OPTIMAL SOURCE DEPTHS USING FIELD DATA

A field experiment was conducted in a Norwegian fjord a few years ago (Landrø and Amundsen, 2014). A single 600in3 air gun was used as source. The water depth at the location is approximately 390 m, and the weather conditions were excellent during tests. The source was positioned at approximately 3, 5, 7, 10, 15, 20, 25, 30, 35, and 40 m, and a hydrophone was positioned 20 m below the source. The far-field signatures for sources fired at different depths were estimated by the notional source method (Ziolkowski et al., 1982) and then convolved with the source ghost functions for the respective source depths. The data were filtered with a high-cut filter (230–250 Hz) and normalized to the highest amplitude. The estimated far-field signatures are shown in Figure 1. The far-field signatures in Figure 1 show the expected characteristics from sources fired at different depths. The primary pulse is aligned for all source depths (white spike at approximately 0.025 s), and the ghost reflection is seen as the black spike following the primary pulse and is deviating more as the source depths are increasing. The first bubble can be seen at approximately 0.2 s for the first trace, and it is shifted toward earlier times as the source depths increase.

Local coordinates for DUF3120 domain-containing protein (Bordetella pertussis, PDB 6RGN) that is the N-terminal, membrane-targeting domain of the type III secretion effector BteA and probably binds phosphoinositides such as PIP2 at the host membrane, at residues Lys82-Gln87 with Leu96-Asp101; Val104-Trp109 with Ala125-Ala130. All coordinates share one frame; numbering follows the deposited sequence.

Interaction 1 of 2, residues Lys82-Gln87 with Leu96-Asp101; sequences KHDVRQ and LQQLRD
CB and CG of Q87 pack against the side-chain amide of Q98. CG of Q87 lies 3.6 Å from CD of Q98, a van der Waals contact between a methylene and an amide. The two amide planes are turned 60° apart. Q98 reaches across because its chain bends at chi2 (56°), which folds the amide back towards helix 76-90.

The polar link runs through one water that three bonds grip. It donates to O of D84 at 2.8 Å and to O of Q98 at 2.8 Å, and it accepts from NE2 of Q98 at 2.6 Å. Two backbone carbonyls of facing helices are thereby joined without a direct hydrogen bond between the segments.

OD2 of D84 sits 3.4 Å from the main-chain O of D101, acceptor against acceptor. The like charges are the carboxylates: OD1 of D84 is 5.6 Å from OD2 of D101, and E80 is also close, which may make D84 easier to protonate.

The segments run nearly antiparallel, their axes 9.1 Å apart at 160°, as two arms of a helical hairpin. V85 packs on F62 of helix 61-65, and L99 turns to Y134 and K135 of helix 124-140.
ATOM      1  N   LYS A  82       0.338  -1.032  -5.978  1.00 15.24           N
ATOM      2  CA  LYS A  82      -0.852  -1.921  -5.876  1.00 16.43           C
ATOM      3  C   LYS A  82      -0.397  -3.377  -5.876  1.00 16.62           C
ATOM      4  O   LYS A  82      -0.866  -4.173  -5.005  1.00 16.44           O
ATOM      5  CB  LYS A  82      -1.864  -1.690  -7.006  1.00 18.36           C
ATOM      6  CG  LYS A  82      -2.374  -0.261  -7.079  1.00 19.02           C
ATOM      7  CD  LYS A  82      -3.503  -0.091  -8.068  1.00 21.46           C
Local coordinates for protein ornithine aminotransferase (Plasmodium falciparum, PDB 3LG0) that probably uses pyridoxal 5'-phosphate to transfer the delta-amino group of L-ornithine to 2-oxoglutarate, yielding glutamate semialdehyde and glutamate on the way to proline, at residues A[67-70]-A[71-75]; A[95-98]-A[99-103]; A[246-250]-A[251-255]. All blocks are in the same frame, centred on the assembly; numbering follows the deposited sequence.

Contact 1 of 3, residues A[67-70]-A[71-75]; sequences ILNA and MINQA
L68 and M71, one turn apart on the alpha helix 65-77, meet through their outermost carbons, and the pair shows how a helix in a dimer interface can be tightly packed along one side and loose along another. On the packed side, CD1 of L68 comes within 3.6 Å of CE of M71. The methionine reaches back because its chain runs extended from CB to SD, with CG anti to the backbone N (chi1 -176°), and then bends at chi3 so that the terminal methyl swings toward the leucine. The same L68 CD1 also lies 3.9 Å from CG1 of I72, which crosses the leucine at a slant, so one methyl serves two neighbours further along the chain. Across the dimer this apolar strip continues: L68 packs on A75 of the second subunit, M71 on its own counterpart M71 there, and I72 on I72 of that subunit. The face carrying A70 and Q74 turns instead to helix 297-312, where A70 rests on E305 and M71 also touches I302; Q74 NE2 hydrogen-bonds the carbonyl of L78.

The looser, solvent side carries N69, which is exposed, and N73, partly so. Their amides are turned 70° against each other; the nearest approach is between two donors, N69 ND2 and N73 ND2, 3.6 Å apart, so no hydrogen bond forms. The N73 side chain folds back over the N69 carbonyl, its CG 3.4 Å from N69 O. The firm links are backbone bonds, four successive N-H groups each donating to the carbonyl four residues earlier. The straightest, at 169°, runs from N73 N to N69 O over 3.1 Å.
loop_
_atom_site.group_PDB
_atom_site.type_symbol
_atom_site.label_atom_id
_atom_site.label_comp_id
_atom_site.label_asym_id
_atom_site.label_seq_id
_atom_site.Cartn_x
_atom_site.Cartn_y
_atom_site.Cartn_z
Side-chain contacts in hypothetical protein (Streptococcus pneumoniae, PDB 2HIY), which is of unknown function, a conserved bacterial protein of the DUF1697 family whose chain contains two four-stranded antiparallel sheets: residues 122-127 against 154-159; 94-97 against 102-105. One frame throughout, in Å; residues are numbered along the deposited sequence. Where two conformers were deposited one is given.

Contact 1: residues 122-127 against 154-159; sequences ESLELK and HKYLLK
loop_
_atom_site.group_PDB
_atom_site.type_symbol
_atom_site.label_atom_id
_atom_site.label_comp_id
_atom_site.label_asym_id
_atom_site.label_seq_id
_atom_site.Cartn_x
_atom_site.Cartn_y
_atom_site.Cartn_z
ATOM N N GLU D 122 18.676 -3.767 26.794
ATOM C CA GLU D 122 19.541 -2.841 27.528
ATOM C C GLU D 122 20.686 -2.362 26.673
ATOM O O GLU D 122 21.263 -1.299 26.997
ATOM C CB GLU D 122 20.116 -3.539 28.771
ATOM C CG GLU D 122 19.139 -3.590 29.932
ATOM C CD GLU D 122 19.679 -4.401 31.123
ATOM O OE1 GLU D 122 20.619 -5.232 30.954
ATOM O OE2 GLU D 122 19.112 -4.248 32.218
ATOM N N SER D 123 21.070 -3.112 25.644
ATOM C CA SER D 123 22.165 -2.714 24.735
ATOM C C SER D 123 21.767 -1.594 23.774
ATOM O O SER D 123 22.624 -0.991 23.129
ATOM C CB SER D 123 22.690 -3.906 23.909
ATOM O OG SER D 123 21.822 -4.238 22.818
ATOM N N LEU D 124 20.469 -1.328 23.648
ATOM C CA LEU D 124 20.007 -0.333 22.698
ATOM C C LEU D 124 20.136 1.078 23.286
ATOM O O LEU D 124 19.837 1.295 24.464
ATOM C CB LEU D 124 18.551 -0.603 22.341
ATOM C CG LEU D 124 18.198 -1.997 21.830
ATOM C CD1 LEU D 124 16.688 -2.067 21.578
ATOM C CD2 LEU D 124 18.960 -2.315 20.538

We perform two inversions as described in equation 8, one with regularization (β0) and the second without regularization. The kernel matrix K contains the frequency spectra of the estimated vertical far-field signatures from each depth, and the identity matrix was used for the data weighting matrix Wd. For the desired spectrum sd, we use a white spectrum within the frequency band of interest (0–250 Hz). We would like to find the combinations of source depths that will give the flattest amplitude spectrum using 40 shots. The results from these inversions are compared with the amplitude spectrum of a multilevel source that consists of two air guns at 6 and 9 m and have strengths equivalent to two-thirds and one-third of the air gun used in the inversion, respectively. Because there are no records from sources fired at 6 and 9 m, we use the notional source signature from the sources fired at 5 and 10 m and then convolved them with the ghost response for 6 and 9 m, respectively, and tuned them on peak. This will not give the correct bubble time period, but it will give the amplitude spectra closest to the much-used 6 and 9 m configuration. The inversion results are shown in Figure 2, and the corresponding distribution of source depths is shown in Figure 3.